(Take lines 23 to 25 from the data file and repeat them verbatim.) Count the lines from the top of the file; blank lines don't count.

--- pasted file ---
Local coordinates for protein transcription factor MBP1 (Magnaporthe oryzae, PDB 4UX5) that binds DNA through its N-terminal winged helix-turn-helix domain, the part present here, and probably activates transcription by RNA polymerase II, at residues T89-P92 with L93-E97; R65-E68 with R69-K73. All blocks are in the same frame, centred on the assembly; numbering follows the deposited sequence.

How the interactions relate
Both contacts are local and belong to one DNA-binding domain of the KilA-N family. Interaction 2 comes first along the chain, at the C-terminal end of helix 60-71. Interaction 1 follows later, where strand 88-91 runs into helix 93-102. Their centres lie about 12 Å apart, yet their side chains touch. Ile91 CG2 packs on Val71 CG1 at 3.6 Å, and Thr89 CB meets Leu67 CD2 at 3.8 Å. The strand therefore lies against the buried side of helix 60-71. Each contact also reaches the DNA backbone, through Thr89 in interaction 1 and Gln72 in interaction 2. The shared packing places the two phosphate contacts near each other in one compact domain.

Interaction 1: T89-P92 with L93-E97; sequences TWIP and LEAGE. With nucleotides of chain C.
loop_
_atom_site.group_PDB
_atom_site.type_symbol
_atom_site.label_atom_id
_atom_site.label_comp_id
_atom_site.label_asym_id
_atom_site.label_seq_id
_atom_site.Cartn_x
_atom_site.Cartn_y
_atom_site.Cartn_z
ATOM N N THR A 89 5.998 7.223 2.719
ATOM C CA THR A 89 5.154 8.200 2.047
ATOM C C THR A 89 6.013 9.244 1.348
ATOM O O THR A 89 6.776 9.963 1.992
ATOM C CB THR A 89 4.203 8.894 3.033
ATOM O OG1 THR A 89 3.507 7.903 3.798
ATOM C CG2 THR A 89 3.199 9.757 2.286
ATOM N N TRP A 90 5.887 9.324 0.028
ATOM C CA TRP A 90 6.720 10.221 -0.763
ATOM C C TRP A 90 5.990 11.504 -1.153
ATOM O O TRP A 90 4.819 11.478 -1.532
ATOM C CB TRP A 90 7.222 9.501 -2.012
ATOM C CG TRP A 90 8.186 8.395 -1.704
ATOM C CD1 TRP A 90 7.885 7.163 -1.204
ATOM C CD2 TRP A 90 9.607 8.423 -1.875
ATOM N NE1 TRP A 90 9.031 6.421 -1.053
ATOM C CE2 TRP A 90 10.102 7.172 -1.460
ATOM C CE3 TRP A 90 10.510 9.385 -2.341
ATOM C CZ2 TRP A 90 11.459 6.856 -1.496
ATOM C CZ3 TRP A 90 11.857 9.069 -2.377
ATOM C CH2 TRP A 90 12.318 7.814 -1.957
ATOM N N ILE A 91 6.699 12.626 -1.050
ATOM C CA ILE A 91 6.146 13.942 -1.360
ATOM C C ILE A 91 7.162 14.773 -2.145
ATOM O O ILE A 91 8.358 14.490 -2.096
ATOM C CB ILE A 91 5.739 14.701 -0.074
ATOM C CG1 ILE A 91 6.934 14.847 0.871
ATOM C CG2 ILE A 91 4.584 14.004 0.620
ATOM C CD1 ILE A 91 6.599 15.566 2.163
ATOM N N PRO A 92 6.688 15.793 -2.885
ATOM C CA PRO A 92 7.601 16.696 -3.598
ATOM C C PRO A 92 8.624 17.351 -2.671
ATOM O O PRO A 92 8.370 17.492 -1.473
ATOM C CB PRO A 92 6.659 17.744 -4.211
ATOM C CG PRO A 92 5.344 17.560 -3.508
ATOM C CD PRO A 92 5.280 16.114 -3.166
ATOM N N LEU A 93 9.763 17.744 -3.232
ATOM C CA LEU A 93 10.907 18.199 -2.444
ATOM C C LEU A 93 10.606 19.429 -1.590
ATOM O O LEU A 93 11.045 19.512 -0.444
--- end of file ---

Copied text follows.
ATOM C CA TRP A 90 6.720 10.221 -0.763
ATOM C C TRP A 90 5.990 11.504 -1.153
ATOM O O TRP A 90 4.819 11.478 -1.532